Organizers of Portland’s First Friday Art Walk will meet Monday with transportation officials and downtown merchants to discuss the closure of Congress Street on Dec. 6, when revelers had free rein over the downtown’s main street.

It was the first time that a section of Congress Street, which carries an average of more than 10,000 vehicles a day, was closed for the art walk, a 12-year-old event that organizers say draws nearly 3,000 people.

By most accounts, the street closure and the event went off without a hitch and organizers hope that city officials will be open to future closures.

“It went extraordinarily well,” said Mayor Michael Brennan, who attended the event. “I haven’t gotten one complaint.”

Congress Street was closed from Brown Street to Longfellow Square from 6 to 8 p.m. Parking was prohibited along the half-mile stretch from 4 to 8 p.m., and buses were rerouted.

Only three vehicles were towed, said Sheila Hill-Christian, the deputy city manager.

Police Chief Michael Sauschuck said there were “no problems, no issues (and) no concerns.”

High Street, a busy commuter route that intersects Congress Street in the middle of the art walk, remained open, presenting some challenges to police and volunteers, who struggled to keep pedestrian and vehicular traffic flowing, said Jennifer Hutchins, executive director of Creative Portland, which helps organize the event.

That caused some traffic delays, which were exacerbated by a gas leak on Cumberland Avenue, an alternative route for private and public transportation.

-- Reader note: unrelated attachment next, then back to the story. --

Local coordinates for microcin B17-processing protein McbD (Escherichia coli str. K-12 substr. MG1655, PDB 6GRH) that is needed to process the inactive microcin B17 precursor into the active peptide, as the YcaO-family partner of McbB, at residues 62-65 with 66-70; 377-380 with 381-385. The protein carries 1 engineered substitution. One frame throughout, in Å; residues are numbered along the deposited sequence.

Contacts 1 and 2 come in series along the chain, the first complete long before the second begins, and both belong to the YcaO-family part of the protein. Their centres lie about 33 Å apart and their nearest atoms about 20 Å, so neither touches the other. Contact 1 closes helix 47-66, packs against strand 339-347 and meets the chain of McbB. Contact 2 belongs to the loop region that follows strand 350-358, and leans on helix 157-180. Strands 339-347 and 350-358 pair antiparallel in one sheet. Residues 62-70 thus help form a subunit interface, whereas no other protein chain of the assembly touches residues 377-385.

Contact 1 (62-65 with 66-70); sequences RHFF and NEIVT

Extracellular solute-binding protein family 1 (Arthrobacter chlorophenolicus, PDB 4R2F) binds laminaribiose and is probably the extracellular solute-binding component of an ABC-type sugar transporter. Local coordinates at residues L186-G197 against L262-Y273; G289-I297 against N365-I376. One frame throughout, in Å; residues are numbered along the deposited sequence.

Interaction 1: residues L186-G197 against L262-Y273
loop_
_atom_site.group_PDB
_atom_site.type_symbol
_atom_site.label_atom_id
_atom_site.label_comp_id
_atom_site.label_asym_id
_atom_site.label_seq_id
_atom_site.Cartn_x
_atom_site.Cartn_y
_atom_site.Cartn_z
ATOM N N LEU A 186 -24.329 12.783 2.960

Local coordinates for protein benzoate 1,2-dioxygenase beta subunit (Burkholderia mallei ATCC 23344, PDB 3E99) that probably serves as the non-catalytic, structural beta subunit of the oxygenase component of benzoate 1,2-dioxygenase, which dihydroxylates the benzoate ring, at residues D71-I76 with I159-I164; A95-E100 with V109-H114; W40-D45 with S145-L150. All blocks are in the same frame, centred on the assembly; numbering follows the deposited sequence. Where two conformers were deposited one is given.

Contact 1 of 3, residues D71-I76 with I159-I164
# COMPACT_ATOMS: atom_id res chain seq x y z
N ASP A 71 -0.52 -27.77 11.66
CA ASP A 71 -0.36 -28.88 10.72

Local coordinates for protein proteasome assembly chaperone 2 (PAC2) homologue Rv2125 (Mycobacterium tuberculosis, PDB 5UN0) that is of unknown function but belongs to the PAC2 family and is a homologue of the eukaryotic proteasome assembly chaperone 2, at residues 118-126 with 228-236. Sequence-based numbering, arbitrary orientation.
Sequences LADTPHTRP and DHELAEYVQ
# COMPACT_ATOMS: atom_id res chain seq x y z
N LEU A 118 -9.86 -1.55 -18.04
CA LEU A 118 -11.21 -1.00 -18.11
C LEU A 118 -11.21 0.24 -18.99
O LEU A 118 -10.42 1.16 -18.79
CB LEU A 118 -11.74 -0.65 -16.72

“It’s unclear if it was just Congress Street that was causing the backups,” Hutchins said.

Gregory Jordan, executive director of the Greater Portland Metro bus service, said the Congress Street closure wasn’t “too much of a problem” for bus drivers but service was disrupted by the gas main break on Cumberland Avenue.

“That did cause some congestion and we had to detour around the detour,” Jordan said.

Congress Street was designated a bus-priority corridor recently by the City Council. Jordan said Metro is still trying to determine whether the detours affected ridership.

Metro would like to continue working with the city and event organizers to find creative ways to allow more room for art walkers while limiting the effect on public transit, Jordan said. That effort could be formalized in a memorandum of understanding, outlining when and how road closures will be handled, he said.

That’s good news to organizers and businesses.

“Our constituents are saying they’d love to do it again,” Hutchins said.

Among them are not only artists, but also restaurants along the 600 block of Congress Street, which often struggle to draw foot traffic across High Street.

In addition to the street closure, art walkers were drawn across High Street by an outdoor performance by the fledgling Circus Conservatory of America, which is seeking to establish the nation’s first accredited circus school at Thompson’s Point.

Performers danced, juggled fire, rode unicycles and performed aerial acrobatics at Congress and Park streets.

Deb Glanville, who owns the Congress Bar & Grill, near the State Theatre, said she had her best night of business in 15 years. “It was standing room only. I wasn’t here, but I heard it was great, and everyone was in a really good mood,” she said.

The Congress Street’s closure debut follows a new policy enacted by the council that will close a portion of Baxter Boulevard to vehicles from 9 a.m. to 4 p.m. on Sundays starting in April. The closure will allow walkers, runners, bikers and skateboarders to use the street.

The idea of closing Exchange Street to vehicles and making it a pedestrian-only street has also been discussed, but Mayor Brennan said there have been no discussions about restarting that conversation.

“Closing a street permanently is another thing,” Brennan said.

Randy Billings can be contacted at 791-6346 or at:

rbillings@pressherald.com

Twitter: @randybillings